Among the topics examined at the Arlington hearings was whether, on a nationwide basis, compliance with sulfur oxide emission limitations is economically feasible. The panel estimated that reaching the national primary sulfur oxide standard set by the Administrator would result by 1980 in a 3% increase in the national average cost of electricity. The concomitant increase in the electric industry's capital investment requirements was assessed at 4%. While the panel believed these expenses "substantial," it concluded that "the overall national costs will not impose an undue burden. . ."
Both sides to this litigation acknowledge that because of variations in the purity of the air and in the density of fossil-fueled power plants in different regions, scrubbers would not be necessary at all power stations throughout the country. Duquesne Light, Pennsylvania Power and Ohio Edison, however, are required by the Pennsylvania plan to construct scrubbers for each of their coalburning boilers in Pennsylvania. As already pointed out, Duquesne Light and Pennsylvania Power predict, and the Administrator has not questioned, that to offset the cost of these scrubbers the average increase in the price of their electricity would respectively be 23% and almost 35%, as opposed to the national average of 3%.
Although the Arlington panel did observe that in some areas rate increases might reach 20%, it did not specifically consider the economic impact of such increases upon the power companies so affected, or upon their customers. Similarly, the Administrator—in evaluating the Pennsylvania plan—apparently made no attempt to gauge the severity of the adverse consequences of the plan upon the individual utilities or upon the public which they serve. His only explanation
Thus the Administrator's statement in support of the plan merely declares that the costs should be passed on to the utilities' customers. He makes no attempt to evaluate the severity of the problems the companies have pointed to with respect to the unfavorable impact such increases may have on the economic structure of their service territories. A 23% or 35% increase may reasonably be expected to raise the cost of living and seriously to diminish the level of business activity, thus increasing the incidence of unemployment and occasioning considerable hardship to many people. The EPA has not sought to controvert the inference of a disadvantageous impact on the regional economy, nor has it sought to measure the magnitude of such effects.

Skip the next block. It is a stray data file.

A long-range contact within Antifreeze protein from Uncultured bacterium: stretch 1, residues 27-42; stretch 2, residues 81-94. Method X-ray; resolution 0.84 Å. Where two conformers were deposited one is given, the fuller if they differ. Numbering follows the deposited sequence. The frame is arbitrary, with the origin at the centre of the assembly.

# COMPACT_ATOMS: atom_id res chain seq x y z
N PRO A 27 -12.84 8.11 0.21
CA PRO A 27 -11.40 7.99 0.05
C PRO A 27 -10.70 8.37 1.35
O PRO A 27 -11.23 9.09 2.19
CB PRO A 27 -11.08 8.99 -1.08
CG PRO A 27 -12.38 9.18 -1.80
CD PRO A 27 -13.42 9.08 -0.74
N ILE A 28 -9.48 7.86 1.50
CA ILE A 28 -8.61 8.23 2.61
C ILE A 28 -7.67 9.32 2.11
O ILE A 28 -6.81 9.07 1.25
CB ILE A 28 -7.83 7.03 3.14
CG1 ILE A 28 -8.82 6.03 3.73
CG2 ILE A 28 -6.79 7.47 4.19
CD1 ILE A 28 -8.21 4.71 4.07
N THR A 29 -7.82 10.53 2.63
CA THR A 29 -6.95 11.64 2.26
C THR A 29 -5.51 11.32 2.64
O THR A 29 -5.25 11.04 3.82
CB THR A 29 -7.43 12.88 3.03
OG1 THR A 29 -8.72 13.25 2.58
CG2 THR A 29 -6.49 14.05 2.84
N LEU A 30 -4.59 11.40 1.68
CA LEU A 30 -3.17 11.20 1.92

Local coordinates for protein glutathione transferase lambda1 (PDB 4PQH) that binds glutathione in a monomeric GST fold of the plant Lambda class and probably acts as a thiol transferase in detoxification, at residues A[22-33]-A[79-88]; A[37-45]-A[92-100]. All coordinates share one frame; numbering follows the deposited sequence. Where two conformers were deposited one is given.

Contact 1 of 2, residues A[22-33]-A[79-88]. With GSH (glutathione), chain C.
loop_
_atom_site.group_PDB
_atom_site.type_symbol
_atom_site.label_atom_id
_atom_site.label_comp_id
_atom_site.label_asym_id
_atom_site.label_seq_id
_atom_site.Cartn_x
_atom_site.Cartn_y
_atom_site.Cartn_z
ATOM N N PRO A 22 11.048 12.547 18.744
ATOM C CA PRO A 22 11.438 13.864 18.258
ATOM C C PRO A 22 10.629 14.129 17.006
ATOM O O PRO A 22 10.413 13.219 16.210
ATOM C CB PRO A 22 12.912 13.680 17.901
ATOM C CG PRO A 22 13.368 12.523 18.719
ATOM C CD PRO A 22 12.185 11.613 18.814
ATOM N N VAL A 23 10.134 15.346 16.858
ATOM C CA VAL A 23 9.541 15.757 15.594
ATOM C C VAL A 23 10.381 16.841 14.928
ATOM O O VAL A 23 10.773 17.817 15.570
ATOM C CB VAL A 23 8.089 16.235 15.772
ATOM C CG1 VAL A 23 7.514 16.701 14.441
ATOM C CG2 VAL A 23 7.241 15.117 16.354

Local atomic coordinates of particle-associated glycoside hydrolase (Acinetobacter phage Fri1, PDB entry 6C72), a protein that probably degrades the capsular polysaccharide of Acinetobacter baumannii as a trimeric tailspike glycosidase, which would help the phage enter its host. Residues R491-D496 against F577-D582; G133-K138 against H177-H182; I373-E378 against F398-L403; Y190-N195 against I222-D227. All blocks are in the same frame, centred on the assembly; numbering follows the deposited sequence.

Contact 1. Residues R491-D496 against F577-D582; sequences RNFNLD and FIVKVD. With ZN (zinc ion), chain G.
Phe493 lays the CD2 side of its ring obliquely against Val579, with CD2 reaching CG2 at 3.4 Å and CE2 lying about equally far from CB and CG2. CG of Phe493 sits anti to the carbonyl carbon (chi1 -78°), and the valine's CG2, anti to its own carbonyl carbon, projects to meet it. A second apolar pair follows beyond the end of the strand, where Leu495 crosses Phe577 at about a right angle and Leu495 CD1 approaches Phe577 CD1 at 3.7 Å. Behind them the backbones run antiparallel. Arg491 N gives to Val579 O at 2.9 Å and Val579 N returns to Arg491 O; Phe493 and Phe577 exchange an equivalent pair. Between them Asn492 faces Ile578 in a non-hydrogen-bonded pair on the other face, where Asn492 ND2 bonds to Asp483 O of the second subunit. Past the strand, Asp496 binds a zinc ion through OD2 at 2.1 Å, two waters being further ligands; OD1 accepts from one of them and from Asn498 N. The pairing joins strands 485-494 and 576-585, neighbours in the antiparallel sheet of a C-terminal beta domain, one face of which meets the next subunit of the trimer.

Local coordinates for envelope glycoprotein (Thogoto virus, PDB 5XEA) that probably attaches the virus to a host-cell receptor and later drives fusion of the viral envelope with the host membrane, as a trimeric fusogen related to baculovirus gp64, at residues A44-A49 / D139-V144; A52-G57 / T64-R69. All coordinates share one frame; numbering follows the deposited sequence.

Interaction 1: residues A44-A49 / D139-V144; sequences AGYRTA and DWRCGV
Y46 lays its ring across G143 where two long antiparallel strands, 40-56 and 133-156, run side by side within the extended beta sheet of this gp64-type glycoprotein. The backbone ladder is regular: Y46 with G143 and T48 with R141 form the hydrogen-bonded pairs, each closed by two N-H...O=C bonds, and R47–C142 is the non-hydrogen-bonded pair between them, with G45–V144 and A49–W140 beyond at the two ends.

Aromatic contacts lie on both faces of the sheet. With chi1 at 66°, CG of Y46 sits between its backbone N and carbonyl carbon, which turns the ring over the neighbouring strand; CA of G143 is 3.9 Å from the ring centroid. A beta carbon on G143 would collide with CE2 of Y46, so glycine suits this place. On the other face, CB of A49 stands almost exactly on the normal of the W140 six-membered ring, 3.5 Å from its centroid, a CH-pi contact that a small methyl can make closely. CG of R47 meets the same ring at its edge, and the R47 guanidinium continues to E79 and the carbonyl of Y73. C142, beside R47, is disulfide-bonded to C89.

The companies also argue that the Public Utilities Commission will be hesitant to permit the rate increases necessary to finance the scrubbers. They presented evidence that because of the current economic and political climate, utilities have experienced lengthy delays in obtaining rate increases necessary to meet inflating operating expenses. Consequently, the utilities insist, if the sulfur oxide restrictions are approved, their stockholders will be forced to bear the enormous cost of compliance, thus threatening the financial viability of the companies.
The EPA's response is that it has recommended to the Federal Power Commission and to state utility commissions that the electric companies be permitted an automatic pass-through of the cost of meeting pollution control regulations. These recommendations, however, are not binding. Indeed, the FPC has expressed unwillingness to go along with such costs. Although there may be a point beyond which refusal to allow the utilities to recover the cost of operations constitutes taking of property without just compensation,
Another disquieting lacuna in the Administrator's report relates to the utilities' expert testimony to the effect that Duquesne Light, Pennsylvania Power and Ohio Edison would experience grave difficulties in acquiring the capital needed to comply with the plan. An officer of a nationally known investment banking firm testified that a company could not obtain such financing "without very severe impact upon its ability to raise other capital requirements." Indeed he said the utility might not be able to attract such large sums on any terms.
The EPA discounts this testimony, arguing that it reflects an abnormal and temporary depression in the money market. The agency also declares that the difficulties can be alleviated by spreading the demands for capital over time as well as by prompt rate increases as pollution control costs are incurred. We have already discussed the difficulty experienced by utilities in expeditiously obtaining rate increases. Besides, the EPA presented no testimony regarding the probable state of the market during the period the utilities will be required to obtain the capital. Nor has the EPA shown to what degree its compliance schedules for these companies would alleviate